Parents react to arrest of OS student for allegedly making threats against school

Parents react to arrest of OS student for allegedly making threats against school

OCEAN SPRINGS, MS (WLOX) - Some people say the arrest of an Ocean Springs High School student serves as a wake-up call for parents. Superintendent Dr. Bonita Coleman-Potter confirmed that a student was arrested Wednesday for allegedly using social media to make a threat against the school.

The Jackson County Sheriff's Department told WLOX News the case involves a 17-year-old male student.

This week, students and teachers at Ocean Springs High are thinking about final exams and the upcoming Christmas break. Also on the minds of many is the arrest of a student who is accused of making a threat against the school.

"It makes me feel better about my kids being at the schools. I used to home school, and one of the reasons I home schooled was their safety. So yeah, it's good," said Ocean Springs parent Margarite Chesley.

Coleman-Potter said she notified the sheriff's department after seeing the post on the social media app Yik Yak. She said subpoenaed information from a cell phone company was part of the three month investigation.

In a phone interview, Coleman-Potter told WLOX News: "There is no such thing as being anonymous. With the amount of violence at schools across the United States, we treat every threat as real. The safety and security of our students and staff is our number one priority, and we will follow every protocol to keep everyone safe."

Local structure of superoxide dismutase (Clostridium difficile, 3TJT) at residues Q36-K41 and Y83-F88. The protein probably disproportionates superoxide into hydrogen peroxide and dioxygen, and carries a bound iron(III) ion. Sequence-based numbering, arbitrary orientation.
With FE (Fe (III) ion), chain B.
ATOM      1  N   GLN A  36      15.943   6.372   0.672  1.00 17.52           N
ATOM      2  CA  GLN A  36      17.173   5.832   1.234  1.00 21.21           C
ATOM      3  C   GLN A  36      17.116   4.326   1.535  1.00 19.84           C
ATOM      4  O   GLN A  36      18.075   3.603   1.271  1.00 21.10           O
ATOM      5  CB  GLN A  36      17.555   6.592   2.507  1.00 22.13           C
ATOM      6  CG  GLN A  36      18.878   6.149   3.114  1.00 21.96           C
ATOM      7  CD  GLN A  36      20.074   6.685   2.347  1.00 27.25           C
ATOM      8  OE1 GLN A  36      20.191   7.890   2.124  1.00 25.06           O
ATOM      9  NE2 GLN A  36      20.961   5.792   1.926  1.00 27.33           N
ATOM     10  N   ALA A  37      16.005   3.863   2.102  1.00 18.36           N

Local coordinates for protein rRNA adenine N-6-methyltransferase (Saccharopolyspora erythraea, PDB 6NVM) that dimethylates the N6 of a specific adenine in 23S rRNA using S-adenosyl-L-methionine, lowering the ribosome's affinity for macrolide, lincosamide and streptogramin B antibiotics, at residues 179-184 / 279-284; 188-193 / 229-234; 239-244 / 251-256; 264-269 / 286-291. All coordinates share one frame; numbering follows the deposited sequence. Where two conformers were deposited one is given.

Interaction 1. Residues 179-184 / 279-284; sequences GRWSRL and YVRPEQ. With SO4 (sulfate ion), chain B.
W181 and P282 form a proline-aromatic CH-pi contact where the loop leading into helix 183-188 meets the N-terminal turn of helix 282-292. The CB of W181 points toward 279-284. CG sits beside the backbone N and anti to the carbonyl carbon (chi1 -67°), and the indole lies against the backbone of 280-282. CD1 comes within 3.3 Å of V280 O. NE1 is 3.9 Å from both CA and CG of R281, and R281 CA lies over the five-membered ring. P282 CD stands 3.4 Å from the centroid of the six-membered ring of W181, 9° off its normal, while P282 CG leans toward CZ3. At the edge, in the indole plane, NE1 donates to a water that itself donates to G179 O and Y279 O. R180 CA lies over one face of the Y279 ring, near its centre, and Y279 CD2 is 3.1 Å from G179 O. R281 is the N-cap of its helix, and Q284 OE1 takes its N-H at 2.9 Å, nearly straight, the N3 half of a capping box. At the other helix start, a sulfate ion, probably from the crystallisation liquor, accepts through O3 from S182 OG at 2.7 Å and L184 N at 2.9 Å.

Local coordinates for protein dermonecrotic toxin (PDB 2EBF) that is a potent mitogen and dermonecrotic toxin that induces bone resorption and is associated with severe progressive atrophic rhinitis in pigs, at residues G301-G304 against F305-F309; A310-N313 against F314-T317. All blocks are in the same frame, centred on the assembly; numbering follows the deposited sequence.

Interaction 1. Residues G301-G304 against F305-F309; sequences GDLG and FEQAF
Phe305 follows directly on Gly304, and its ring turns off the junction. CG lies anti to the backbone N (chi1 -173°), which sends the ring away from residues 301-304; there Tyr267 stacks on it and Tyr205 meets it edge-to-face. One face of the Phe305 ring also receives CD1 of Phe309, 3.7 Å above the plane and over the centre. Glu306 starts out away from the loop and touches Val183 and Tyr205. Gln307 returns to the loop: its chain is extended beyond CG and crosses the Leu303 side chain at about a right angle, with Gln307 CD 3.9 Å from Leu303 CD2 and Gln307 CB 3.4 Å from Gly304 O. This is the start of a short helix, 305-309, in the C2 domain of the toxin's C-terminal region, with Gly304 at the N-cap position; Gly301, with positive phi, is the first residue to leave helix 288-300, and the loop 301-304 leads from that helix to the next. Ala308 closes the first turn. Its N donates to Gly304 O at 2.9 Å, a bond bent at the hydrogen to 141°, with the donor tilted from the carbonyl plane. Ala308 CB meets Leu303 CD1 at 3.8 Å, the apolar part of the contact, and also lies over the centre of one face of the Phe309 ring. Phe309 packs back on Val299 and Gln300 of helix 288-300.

"I think the way things are going these days, you never know what's going to happen, and I worry about my children. I want the school to be very active in knowing what's going on," said Ocean Springs parent Tracy Weems.

"In this day and age, no threat can be taken too seriously. I am so grateful that the administration at OSHS is on top of things and prevented this threat from becoming anything more serious," said Chesley.

The parents we talked to say this case has prompted them to be more aware of what their children are doing, especially online and on their phones.

"The kids need to understand that everything they do online leaves a trail," said Chesley.

"I haven't experienced it with my children. Thank goodness. They're not on social media yet, and I want to keep them away from it as much as I possibly can," said Weems.

Coleman-Potter said the district has not taken any action yet against the student. She said the school board will make a decision when it meets in January.

She said one option, based on district policy, could be expulsion.

The public relations firm representing Yik Yak sent us this statement:

We are aware of the ongoing abuse of Yik Yak by some middle school and high school students, and we are dedicated to working with parents and school administrators to ensure this misuse stops. Cyber-bullying and all other forms of intimidation do not align with Yik Yak's mission of creating social communities that benefit the greater good.

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